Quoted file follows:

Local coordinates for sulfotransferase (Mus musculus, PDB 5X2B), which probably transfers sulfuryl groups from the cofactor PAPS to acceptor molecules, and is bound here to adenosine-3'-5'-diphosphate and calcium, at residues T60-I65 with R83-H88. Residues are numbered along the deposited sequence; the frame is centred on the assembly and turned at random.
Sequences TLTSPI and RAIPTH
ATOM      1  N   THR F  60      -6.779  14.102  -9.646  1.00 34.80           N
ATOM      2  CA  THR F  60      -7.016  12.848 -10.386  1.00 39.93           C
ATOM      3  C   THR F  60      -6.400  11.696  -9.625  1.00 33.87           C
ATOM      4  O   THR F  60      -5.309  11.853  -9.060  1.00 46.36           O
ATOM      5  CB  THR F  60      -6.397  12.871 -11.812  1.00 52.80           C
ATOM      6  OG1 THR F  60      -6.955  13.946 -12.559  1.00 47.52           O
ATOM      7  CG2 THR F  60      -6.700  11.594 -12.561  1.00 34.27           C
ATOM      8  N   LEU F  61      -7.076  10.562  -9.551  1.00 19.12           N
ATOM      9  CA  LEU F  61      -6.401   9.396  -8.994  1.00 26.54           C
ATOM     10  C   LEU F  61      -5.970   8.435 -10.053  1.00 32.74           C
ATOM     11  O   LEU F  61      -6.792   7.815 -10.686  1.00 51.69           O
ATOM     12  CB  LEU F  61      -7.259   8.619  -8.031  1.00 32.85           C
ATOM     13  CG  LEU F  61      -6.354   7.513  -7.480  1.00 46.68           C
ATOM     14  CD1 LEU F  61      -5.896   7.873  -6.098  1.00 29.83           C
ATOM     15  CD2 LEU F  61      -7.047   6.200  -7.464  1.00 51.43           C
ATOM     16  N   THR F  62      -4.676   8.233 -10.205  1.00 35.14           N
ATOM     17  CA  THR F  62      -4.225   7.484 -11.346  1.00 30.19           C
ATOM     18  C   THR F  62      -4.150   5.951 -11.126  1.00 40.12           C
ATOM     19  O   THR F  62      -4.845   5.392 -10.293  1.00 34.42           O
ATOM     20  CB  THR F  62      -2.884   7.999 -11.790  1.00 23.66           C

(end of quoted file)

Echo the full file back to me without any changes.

Local coordinates for sulfotransferase (Mus musculus, PDB 5X2B), which probably transfers sulfuryl groups from the cofactor PAPS to acceptor molecules, and is bound here to adenosine-3'-5'-diphosphate and calcium, at residues T60-I65 with R83-H88. Residues are numbered along the deposited sequence; the frame is centred on the assembly and turned at random.
Sequences TLTSPI and RAIPTH
ATOM      1  N   THR F  60      -6.779  14.102  -9.646  1.00 34.80           N
ATOM      2  CA  THR F  60      -7.016  12.848 -10.386  1.00 39.93           C
ATOM      3  C   THR F  60      -6.400  11.696  -9.625  1.00 33.87           C
ATOM      4  O   THR F  60      -5.309  11.853  -9.060  1.00 46.36           O
ATOM      5  CB  THR F  60      -6.397  12.871 -11.812  1.00 52.80           C
ATOM      6  OG1 THR F  60      -6.955  13.946 -12.559  1.00 47.52           O
ATOM      7  CG2 THR F  60      -6.700  11.594 -12.561  1.00 34.27           C
ATOM      8  N   LEU F  61      -7.076  10.562  -9.551  1.00 19.12           N
ATOM      9  CA  LEU F  61      -6.401   9.396  -8.994  1.00 26.54           C
ATOM     10  C   LEU F  61      -5.970   8.435 -10.053  1.00 32.74           C
ATOM     11  O   LEU F  61      -6.792   7.815 -10.686  1.00 51.69           O
ATOM     12  CB  LEU F  61      -7.259   8.619  -8.031  1.00 32.85           C
ATOM     13  CG  LEU F  61      -6.354   7.513  -7.480  1.00 46.68           C
ATOM     14  CD1 LEU F  61      -5.896   7.873  -6.098  1.00 29.83           C
ATOM     15  CD2 LEU F  61      -7.047   6.200  -7.464  1.00 51.43           C
ATOM     16  N   THR F  62      -4.676   8.233 -10.205  1.00 35.14           N
ATOM     17  CA  THR F  62      -4.225   7.484 -11.346  1.00 30.19           C
ATOM     18  C   THR F  62      -4.150   5.951 -11.126  1.00 40.12           C
ATOM     19  O   THR F  62      -4.845   5.392 -10.293  1.00 34.42           O
ATOM     20  CB  THR F  62      -2.884   7.999 -11.790  1.00 23.66           C